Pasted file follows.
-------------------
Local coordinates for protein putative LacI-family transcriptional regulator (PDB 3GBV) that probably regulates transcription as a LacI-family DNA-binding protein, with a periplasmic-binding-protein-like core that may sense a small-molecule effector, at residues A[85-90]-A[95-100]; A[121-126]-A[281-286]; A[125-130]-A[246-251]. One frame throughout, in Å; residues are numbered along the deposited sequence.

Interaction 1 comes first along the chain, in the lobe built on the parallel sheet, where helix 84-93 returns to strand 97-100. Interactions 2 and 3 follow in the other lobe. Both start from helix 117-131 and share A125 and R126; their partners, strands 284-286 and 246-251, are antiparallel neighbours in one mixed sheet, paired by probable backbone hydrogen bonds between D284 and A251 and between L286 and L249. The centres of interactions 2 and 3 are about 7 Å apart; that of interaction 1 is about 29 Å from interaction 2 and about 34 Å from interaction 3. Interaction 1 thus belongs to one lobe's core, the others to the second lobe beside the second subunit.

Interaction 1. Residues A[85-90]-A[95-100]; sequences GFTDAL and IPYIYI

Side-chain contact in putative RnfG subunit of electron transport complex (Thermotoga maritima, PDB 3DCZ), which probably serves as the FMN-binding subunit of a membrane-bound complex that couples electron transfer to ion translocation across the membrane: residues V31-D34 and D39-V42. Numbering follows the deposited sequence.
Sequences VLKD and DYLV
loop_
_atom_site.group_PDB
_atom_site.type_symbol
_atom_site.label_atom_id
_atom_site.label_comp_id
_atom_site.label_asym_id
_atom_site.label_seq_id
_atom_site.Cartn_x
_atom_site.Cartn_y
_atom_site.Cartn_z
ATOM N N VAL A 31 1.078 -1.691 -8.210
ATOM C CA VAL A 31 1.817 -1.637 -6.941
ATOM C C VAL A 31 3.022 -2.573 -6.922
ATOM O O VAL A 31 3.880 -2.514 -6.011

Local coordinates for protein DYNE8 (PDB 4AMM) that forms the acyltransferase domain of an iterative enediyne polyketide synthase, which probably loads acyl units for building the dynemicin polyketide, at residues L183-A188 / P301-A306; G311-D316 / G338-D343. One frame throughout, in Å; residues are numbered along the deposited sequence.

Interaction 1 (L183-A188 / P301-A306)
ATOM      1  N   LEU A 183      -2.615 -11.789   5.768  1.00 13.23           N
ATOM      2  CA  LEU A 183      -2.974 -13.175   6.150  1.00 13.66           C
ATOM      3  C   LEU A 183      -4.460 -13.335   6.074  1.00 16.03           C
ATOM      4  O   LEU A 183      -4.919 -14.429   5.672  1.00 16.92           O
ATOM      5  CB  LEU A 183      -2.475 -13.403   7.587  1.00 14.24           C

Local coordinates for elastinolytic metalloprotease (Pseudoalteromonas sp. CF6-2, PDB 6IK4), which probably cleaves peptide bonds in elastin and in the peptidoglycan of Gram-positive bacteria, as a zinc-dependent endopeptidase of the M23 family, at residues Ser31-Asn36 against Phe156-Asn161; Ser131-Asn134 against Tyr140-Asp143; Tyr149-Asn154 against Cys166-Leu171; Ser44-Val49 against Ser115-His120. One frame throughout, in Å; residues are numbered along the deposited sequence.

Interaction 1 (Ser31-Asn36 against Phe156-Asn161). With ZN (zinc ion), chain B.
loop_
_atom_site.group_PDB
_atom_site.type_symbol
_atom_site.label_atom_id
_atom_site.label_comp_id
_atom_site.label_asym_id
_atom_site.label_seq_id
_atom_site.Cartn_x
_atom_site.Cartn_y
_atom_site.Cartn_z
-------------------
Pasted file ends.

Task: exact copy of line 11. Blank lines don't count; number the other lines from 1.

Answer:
_atom_site.label_asym_id